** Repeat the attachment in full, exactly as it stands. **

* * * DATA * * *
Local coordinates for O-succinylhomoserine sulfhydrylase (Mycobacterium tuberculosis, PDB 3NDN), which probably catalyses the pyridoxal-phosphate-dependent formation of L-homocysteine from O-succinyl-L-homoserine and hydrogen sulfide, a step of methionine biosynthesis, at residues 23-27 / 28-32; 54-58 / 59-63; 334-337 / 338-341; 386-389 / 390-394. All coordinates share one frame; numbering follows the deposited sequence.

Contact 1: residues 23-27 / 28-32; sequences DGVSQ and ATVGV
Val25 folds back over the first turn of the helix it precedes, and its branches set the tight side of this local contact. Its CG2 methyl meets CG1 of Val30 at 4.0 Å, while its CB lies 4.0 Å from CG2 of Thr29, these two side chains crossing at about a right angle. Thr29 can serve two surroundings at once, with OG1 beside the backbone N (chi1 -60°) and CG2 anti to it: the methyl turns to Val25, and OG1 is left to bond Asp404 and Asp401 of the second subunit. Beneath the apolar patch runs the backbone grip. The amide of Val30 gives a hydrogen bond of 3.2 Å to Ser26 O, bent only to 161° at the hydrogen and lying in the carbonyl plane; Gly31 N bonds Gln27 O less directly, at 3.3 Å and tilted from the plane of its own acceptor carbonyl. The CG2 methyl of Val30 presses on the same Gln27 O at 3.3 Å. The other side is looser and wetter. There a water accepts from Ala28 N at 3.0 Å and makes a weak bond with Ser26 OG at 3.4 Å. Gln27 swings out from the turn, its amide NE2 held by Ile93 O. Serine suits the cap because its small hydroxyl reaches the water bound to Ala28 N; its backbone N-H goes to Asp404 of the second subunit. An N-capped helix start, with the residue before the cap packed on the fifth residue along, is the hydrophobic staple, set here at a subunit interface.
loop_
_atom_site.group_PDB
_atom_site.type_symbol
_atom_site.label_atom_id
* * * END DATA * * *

Local coordinates for O-succinylhomoserine sulfhydrylase (Mycobacterium tuberculosis, PDB 3NDN), which probably catalyses the pyridoxal-phosphate-dependent formation of L-homocysteine from O-succinyl-L-homoserine and hydrogen sulfide, a step of methionine biosynthesis, at residues 23-27 / 28-32; 54-58 / 59-63; 334-337 / 338-341; 386-389 / 390-394. All coordinates share one frame; numbering follows the deposited sequence.

Contact 1: residues 23-27 / 28-32; sequences DGVSQ and ATVGV
Val25 folds back over the first turn of the helix it precedes, and its branches set the tight side of this local contact. Its CG2 methyl meets CG1 of Val30 at 4.0 Å, while its CB lies 4.0 Å from CG2 of Thr29, these two side chains crossing at about a right angle. Thr29 can serve two surroundings at once, with OG1 beside the backbone N (chi1 -60°) and CG2 anti to it: the methyl turns to Val25, and OG1 is left to bond Asp404 and Asp401 of the second subunit. Beneath the apolar patch runs the backbone grip. The amide of Val30 gives a hydrogen bond of 3.2 Å to Ser26 O, bent only to 161° at the hydrogen and lying in the carbonyl plane; Gly31 N bonds Gln27 O less directly, at 3.3 Å and tilted from the plane of its own acceptor carbonyl. The CG2 methyl of Val30 presses on the same Gln27 O at 3.3 Å. The other side is looser and wetter. There a water accepts from Ala28 N at 3.0 Å and makes a weak bond with Ser26 OG at 3.4 Å. Gln27 swings out from the turn, its amide NE2 held by Ile93 O. Serine suits the cap because its small hydroxyl reaches the water bound to Ala28 N; its backbone N-H goes to Asp404 of the second subunit. An N-capped helix start, with the residue before the cap packed on the fifth residue along, is the hydrophobic staple, set here at a subunit interface.
loop_
_atom_site.group_PDB
_atom_site.type_symbol
_atom_site.label_atom_id